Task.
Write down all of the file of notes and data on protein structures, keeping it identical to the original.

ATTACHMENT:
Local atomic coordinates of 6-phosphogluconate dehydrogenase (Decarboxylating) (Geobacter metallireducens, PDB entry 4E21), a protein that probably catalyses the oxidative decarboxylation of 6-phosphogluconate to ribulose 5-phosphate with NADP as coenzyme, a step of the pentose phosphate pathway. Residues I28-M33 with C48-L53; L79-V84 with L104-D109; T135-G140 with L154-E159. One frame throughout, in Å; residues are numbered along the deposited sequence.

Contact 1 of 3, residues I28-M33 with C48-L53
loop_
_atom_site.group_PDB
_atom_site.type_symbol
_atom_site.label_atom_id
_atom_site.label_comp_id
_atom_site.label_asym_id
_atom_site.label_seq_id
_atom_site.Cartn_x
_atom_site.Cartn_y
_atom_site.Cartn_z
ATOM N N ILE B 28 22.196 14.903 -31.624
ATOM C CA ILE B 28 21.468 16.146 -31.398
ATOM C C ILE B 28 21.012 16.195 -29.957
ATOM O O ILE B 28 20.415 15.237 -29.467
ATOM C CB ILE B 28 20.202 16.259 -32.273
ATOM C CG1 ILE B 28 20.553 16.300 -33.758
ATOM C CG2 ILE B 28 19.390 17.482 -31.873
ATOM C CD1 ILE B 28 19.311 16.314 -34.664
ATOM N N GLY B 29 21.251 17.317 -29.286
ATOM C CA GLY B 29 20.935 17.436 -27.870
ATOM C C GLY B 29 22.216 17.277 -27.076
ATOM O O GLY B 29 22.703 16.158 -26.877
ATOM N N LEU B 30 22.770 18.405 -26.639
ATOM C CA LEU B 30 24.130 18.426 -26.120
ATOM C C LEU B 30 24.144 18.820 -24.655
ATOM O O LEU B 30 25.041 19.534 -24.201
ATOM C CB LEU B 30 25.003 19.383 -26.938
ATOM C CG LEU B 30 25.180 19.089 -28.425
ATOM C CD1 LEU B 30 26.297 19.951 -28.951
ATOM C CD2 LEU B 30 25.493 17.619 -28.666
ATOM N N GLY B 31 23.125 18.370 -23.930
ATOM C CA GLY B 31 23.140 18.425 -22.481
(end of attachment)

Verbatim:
Local atomic coordinates of 6-phosphogluconate dehydrogenase (Decarboxylating) (Geobacter metallireducens, PDB entry 4E21), a protein that probably catalyses the oxidative decarboxylation of 6-phosphogluconate to ribulose 5-phosphate with NADP as coenzyme, a step of the pentose phosphate pathway. Residues I28-M33 with C48-L53; L79-V84 with L104-D109; T135-G140 with L154-E159. One frame throughout, in Å; residues are numbered along the deposited sequence.

Contact 1 of 3, residues I28-M33 with C48-L53
loop_
_atom_site.group_PDB
_atom_site.type_symbol
_atom_site.label_atom_id
_atom_site.label_comp_id
_atom_site.label_asym_id
_atom_site.label_seq_id
_atom_site.Cartn_x
_atom_site.Cartn_y
_atom_site.Cartn_z
ATOM N N ILE B 28 22.196 14.903 -31.624
ATOM C CA ILE B 28 21.468 16.146 -31.398
ATOM C C ILE B 28 21.012 16.195 -29.957
ATOM O O ILE B 28 20.415 15.237 -29.467
ATOM C CB ILE B 28 20.202 16.259 -32.273
ATOM C CG1 ILE B 28 20.553 16.300 -33.758
ATOM C CG2 ILE B 28 19.390 17.482 -31.873
ATOM C CD1 ILE B 28 19.311 16.314 -34.664
ATOM N N GLY B 29 21.251 17.317 -29.286
ATOM C CA GLY B 29 20.935 17.436 -27.870
ATOM C C GLY B 29 22.216 17.277 -27.076
ATOM O O GLY B 29 22.703 16.158 -26.877
ATOM N N LEU B 30 22.770 18.405 -26.639
ATOM C CA LEU B 30 24.130 18.426 -26.120
ATOM C C LEU B 30 24.144 18.820 -24.655
ATOM O O LEU B 30 25.041 19.534 -24.201
ATOM C CB LEU B 30 25.003 19.383 -26.938
ATOM C CG LEU B 30 25.180 19.089 -28.425
ATOM C CD1 LEU B 30 26.297 19.951 -28.951
ATOM C CD2 LEU B 30 25.493 17.619 -28.666
ATOM N N GLY B 31 23.125 18.370 -23.930
ATOM C CA GLY B 31 23.140 18.425 -22.481